All human affairs can be looked at from an “inner” and an “outer” perspective. Consider, for instance, a young couple taking out a life insurance policy. They obviously expect to be paid a specific sum of money upon the death of the insured person, usually the husband, or that other events such as terminal or critical illness trigger said payment. If it really made sense to take out this insurance will only be seen once the insured event has occurred and the money will or won’t be payed out. For now, our young couple simply has to trust on the solvency and the integrity of their insurance company. Such an insurance however also has an outer perspective (or an “outer dimension”) that is independent from whether the couple’s trust was or was not justified. For example, a sociologist could examine if Christian couples are more or less likely to take out a life insurance policy than secular couples; or if couples with a female breadwinner take out life insurance policies as often as couples with a male (main) breadwinner; or in how far having taken out such an insurance influences the stability of their relationship, how it influences their willingness to takes risks, to consume, to have children and so on. The “outer perspective” provides a great many new informations, but it depends on the inner perspective; if the couple hadn’t been convinced that the insurance company is willing and able to pay out the benefit, it hadn’t taken out the policy to begin with, and all further studies would be pointless.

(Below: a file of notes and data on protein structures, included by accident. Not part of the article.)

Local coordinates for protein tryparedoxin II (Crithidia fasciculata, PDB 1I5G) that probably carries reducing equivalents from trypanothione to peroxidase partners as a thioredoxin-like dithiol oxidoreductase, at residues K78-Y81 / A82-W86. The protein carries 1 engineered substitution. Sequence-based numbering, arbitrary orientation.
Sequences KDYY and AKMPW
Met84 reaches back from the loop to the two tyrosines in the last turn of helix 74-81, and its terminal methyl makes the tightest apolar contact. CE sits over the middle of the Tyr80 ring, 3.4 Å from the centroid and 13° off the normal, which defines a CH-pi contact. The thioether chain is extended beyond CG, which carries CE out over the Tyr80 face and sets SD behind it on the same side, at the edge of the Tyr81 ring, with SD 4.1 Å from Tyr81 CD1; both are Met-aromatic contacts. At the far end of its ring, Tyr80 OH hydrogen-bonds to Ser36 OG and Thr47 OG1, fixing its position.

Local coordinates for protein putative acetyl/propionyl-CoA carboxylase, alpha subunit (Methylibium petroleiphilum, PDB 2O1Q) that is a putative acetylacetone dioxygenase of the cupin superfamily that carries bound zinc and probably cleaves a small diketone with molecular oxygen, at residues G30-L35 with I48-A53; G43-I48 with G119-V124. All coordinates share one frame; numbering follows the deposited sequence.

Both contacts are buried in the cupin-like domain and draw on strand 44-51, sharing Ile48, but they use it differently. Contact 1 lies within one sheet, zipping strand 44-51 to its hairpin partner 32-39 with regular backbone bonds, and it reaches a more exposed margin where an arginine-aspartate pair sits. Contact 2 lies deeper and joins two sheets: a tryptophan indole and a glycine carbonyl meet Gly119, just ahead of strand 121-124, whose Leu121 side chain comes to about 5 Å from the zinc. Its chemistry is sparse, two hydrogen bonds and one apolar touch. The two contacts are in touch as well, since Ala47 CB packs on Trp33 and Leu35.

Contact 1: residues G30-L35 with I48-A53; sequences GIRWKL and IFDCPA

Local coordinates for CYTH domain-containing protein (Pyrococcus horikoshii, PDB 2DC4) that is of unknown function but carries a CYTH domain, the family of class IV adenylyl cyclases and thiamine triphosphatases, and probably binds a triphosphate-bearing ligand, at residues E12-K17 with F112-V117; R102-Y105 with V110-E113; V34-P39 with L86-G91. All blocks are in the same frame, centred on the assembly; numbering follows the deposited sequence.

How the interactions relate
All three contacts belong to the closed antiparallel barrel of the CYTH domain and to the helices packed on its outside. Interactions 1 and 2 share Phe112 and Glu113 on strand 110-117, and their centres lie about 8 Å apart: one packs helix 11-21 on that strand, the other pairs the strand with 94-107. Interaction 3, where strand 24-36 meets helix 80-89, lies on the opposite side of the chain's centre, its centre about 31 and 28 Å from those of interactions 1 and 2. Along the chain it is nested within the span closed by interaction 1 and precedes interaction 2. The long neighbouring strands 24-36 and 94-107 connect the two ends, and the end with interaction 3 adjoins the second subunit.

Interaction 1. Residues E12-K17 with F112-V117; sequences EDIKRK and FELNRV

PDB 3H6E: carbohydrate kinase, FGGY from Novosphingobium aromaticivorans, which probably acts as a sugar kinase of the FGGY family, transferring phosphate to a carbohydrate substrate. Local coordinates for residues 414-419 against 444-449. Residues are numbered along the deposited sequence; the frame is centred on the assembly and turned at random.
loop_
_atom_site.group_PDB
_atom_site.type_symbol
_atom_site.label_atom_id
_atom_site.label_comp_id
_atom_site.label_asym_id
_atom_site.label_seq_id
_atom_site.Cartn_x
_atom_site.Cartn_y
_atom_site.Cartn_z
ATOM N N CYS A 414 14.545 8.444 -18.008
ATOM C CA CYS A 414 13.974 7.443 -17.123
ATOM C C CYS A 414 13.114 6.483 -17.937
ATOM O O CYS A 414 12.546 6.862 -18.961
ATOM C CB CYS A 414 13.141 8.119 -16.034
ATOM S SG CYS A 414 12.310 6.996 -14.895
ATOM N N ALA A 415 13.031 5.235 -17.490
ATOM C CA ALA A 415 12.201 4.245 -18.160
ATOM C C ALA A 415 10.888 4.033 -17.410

In the same sense, St. Paul writes that “if Christ has not been raised, then our preaching is in vain and your faith is in vain.” (1 Corinthians 15:14). The Christian religion too can be looked at from an inner and an outer perspective. From an inner perspective, it is our faith on the Lord Jesus Christ and our hope not to perish but to have eternal life with the Father (John 3:16). As long as it is a living faith, though, it fulfills specific social and psychological functions; it influences one’s lifestyle, one’s political opinions, and one’s state of mind. But it cannot be defined from only looking at these effects and results only. If you only see people dance without hearing the music they dance to, you won’t be able to fully understand the movements they perform. Likewise, he who doesn’t share the Christian faith will tend to explain and to define it through something other than the truth of its object. Understanding the Christian faith however, he will not. The Christian, living in the inner perspective, will follow the words of St. Paul again, “The spiritual person judges all things, but is himself to be judged by no one.” (1 Corinthians 2:15) If you are however unable to look at Christianity from an outer perspective, in which it is a religion among others, and a world view among others, you risk becoming a sectarian, a fanatic. (Which usually implies that you have more zeal than you have endurance, and that your small boat of thought is “tossed here and there” [Ephesians 4:14], tossed about by the waves from one extreme to the other, from Jesus to Islam, from fascism to liberalism, and so on. Most fanatics never stick anything out…)